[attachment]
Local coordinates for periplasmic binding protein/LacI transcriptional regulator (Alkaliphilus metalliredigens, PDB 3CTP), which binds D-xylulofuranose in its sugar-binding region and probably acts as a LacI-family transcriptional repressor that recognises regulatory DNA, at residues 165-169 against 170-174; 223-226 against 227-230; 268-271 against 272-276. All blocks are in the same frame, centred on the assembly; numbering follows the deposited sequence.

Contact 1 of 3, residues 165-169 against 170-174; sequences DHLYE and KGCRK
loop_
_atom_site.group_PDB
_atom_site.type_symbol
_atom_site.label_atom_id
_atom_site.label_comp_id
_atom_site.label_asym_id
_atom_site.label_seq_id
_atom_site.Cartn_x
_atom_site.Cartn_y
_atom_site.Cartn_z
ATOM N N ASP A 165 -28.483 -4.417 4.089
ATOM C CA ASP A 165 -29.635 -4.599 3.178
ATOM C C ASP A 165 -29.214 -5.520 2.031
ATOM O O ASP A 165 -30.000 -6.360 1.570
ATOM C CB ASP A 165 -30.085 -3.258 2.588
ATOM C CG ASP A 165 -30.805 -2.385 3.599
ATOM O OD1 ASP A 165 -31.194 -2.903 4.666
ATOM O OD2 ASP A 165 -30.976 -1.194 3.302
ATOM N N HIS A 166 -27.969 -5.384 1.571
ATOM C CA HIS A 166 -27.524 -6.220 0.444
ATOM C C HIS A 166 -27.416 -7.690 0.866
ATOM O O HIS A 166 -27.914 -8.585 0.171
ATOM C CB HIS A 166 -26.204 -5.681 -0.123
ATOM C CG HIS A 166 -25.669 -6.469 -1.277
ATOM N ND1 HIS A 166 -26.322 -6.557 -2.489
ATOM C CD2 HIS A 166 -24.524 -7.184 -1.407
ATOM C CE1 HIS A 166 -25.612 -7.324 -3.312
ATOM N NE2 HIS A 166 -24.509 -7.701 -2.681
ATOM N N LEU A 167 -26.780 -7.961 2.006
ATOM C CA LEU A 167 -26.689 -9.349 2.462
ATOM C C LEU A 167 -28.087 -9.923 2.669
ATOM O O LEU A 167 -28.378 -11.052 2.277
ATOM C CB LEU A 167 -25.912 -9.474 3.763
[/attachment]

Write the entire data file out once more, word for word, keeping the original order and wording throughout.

Local coordinates for periplasmic binding protein/LacI transcriptional regulator (Alkaliphilus metalliredigens, PDB 3CTP), which binds D-xylulofuranose in its sugar-binding region and probably acts as a LacI-family transcriptional repressor that recognises regulatory DNA, at residues 165-169 against 170-174; 223-226 against 227-230; 268-271 against 272-276. All blocks are in the same frame, centred on the assembly; numbering follows the deposited sequence.

Contact 1 of 3, residues 165-169 against 170-174; sequences DHLYE and KGCRK
loop_
_atom_site.group_PDB
_atom_site.type_symbol
_atom_site.label_atom_id
_atom_site.label_comp_id
_atom_site.label_asym_id
_atom_site.label_seq_id
_atom_site.Cartn_x
_atom_site.Cartn_y
_atom_site.Cartn_z
ATOM N N ASP A 165 -28.483 -4.417 4.089
ATOM C CA ASP A 165 -29.635 -4.599 3.178
ATOM C C ASP A 165 -29.214 -5.520 2.031
ATOM O O ASP A 165 -30.000 -6.360 1.570
ATOM C CB ASP A 165 -30.085 -3.258 2.588
ATOM C CG ASP A 165 -30.805 -2.385 3.599
ATOM O OD1 ASP A 165 -31.194 -2.903 4.666
ATOM O OD2 ASP A 165 -30.976 -1.194 3.302
ATOM N N HIS A 166 -27.969 -5.384 1.571
ATOM C CA HIS A 166 -27.524 -6.220 0.444
ATOM C C HIS A 166 -27.416 -7.690 0.866
ATOM O O HIS A 166 -27.914 -8.585 0.171
ATOM C CB HIS A 166 -26.204 -5.681 -0.123
ATOM C CG HIS A 166 -25.669 -6.469 -1.277
ATOM N ND1 HIS A 166 -26.322 -6.557 -2.489
ATOM C CD2 HIS A 166 -24.524 -7.184 -1.407
ATOM C CE1 HIS A 166 -25.612 -7.324 -3.312
ATOM N NE2 HIS A 166 -24.509 -7.701 -2.681
ATOM N N LEU A 167 -26.780 -7.961 2.006
ATOM C CA LEU A 167 -26.689 -9.349 2.462
ATOM C C LEU A 167 -28.087 -9.923 2.669
ATOM O O LEU A 167 -28.378 -11.052 2.277
ATOM C CB LEU A 167 -25.912 -9.474 3.763